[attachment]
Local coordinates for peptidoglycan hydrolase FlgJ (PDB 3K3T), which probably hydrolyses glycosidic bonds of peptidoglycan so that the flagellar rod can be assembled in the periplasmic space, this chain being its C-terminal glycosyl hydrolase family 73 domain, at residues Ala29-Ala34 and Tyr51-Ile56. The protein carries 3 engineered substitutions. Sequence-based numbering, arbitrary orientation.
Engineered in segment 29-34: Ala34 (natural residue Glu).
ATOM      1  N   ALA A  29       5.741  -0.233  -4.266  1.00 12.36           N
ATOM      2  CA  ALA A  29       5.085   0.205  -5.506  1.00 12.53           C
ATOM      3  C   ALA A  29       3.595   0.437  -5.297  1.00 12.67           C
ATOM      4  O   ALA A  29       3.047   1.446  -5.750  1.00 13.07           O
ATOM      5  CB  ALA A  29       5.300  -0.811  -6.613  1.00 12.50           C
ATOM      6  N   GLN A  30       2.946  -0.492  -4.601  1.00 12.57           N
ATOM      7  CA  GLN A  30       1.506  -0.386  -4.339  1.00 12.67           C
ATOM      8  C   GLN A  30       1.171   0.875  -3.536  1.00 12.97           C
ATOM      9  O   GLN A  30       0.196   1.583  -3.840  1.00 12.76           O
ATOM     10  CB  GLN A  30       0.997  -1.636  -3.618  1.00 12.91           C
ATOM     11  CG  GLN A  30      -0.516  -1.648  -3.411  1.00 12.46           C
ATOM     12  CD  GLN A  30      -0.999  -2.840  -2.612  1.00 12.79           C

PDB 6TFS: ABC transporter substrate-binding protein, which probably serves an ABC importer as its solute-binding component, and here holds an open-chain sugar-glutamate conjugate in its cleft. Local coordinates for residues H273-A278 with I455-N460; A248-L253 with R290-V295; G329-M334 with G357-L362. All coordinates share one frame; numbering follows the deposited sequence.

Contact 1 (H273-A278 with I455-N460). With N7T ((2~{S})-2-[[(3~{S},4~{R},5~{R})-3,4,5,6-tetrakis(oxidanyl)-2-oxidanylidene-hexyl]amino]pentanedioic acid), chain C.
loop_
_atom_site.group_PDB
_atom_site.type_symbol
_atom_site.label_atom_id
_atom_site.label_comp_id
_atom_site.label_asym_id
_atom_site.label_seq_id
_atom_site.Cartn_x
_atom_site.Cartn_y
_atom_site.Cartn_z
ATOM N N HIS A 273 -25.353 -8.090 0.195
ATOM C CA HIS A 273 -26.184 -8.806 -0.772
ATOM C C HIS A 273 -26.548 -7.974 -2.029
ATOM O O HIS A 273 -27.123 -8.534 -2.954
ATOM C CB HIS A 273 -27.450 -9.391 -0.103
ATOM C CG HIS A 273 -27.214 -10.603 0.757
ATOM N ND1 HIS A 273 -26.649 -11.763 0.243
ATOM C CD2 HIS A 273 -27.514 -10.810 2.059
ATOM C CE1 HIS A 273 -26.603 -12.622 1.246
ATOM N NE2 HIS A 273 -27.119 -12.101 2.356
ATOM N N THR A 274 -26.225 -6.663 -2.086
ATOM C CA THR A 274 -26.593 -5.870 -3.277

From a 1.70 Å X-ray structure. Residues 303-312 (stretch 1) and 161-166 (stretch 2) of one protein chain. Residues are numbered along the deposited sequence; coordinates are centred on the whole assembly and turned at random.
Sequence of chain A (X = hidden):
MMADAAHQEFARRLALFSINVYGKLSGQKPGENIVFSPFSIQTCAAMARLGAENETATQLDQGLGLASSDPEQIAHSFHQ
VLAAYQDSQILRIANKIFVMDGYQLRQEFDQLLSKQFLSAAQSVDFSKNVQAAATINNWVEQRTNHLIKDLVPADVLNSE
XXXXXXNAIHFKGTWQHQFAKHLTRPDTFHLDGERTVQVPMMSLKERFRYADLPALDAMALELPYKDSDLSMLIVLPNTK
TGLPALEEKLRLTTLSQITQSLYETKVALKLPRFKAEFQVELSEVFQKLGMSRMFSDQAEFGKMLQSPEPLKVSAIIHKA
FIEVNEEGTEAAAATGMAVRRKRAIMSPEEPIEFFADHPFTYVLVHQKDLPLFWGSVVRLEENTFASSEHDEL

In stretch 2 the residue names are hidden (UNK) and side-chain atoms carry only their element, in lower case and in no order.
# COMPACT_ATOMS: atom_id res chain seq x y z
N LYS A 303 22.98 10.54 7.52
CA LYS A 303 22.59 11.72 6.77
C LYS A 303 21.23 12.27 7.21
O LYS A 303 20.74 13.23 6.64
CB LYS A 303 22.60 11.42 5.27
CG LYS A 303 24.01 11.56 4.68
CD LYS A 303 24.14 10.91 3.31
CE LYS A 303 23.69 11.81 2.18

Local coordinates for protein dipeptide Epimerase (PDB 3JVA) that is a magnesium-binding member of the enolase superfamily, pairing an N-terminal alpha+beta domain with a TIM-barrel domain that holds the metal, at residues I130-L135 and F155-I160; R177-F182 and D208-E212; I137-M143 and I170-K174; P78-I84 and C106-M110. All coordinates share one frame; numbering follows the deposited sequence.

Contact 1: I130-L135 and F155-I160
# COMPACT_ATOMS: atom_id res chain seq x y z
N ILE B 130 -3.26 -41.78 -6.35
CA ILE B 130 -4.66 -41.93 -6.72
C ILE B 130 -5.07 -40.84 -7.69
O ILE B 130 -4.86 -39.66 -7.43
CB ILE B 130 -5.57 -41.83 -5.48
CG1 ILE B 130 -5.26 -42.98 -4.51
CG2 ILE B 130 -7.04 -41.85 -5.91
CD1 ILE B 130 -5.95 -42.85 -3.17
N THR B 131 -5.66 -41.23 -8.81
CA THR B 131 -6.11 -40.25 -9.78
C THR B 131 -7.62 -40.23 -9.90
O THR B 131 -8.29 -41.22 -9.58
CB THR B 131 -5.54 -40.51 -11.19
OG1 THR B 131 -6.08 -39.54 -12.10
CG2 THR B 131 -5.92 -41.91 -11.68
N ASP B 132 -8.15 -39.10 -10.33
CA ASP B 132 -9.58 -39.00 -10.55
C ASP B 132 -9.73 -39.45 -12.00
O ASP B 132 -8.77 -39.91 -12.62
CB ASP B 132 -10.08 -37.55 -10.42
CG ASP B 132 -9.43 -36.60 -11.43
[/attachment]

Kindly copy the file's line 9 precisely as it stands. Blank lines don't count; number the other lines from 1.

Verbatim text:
ATOM      7  CA  GLN A  30       1.506  -0.386  -4.339  1.00 12.67           C